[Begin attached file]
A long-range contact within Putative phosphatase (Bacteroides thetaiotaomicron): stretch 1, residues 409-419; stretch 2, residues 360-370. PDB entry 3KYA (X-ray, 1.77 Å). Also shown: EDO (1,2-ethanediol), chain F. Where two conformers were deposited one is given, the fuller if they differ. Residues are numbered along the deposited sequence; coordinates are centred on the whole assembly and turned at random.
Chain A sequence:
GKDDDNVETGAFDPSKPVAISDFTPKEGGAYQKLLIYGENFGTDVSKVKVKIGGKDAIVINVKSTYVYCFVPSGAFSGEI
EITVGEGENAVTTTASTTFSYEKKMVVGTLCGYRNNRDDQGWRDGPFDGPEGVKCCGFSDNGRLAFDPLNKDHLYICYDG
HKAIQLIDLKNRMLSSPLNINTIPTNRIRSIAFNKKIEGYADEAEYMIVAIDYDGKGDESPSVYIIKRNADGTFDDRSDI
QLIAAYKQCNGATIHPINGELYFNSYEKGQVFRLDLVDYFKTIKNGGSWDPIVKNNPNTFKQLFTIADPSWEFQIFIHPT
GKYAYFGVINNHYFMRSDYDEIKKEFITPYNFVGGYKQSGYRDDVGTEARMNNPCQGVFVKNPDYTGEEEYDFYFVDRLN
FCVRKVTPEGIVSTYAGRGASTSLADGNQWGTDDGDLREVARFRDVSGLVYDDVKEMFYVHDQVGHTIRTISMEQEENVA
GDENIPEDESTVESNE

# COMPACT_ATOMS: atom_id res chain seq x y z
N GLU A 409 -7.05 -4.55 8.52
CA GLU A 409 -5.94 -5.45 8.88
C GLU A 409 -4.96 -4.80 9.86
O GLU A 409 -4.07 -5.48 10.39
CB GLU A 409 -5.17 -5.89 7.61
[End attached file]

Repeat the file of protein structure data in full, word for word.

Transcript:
A long-range contact within Putative phosphatase (Bacteroides thetaiotaomicron): stretch 1, residues 409-419; stretch 2, residues 360-370. PDB entry 3KYA (X-ray, 1.77 Å). Also shown: EDO (1,2-ethanediol), chain F. Where two conformers were deposited one is given, the fuller if they differ. Residues are numbered along the deposited sequence; coordinates are centred on the whole assembly and turned at random.
Chain A sequence:
GKDDDNVETGAFDPSKPVAISDFTPKEGGAYQKLLIYGENFGTDVSKVKVKIGGKDAIVINVKSTYVYCFVPSGAFSGEI
EITVGEGENAVTTTASTTFSYEKKMVVGTLCGYRNNRDDQGWRDGPFDGPEGVKCCGFSDNGRLAFDPLNKDHLYICYDG
HKAIQLIDLKNRMLSSPLNINTIPTNRIRSIAFNKKIEGYADEAEYMIVAIDYDGKGDESPSVYIIKRNADGTFDDRSDI
QLIAAYKQCNGATIHPINGELYFNSYEKGQVFRLDLVDYFKTIKNGGSWDPIVKNNPNTFKQLFTIADPSWEFQIFIHPT
GKYAYFGVINNHYFMRSDYDEIKKEFITPYNFVGGYKQSGYRDDVGTEARMNNPCQGVFVKNPDYTGEEEYDFYFVDRLN
FCVRKVTPEGIVSTYAGRGASTSLADGNQWGTDDGDLREVARFRDVSGLVYDDVKEMFYVHDQVGHTIRTISMEQEENVA
GDENIPEDESTVESNE

# COMPACT_ATOMS: atom_id res chain seq x y z
N GLU A 409 -7.05 -4.55 8.52
CA GLU A 409 -5.94 -5.45 8.88
C GLU A 409 -4.96 -4.80 9.86
O GLU A 409 -4.07 -5.48 10.39
CB GLU A 409 -5.17 -5.89 7.61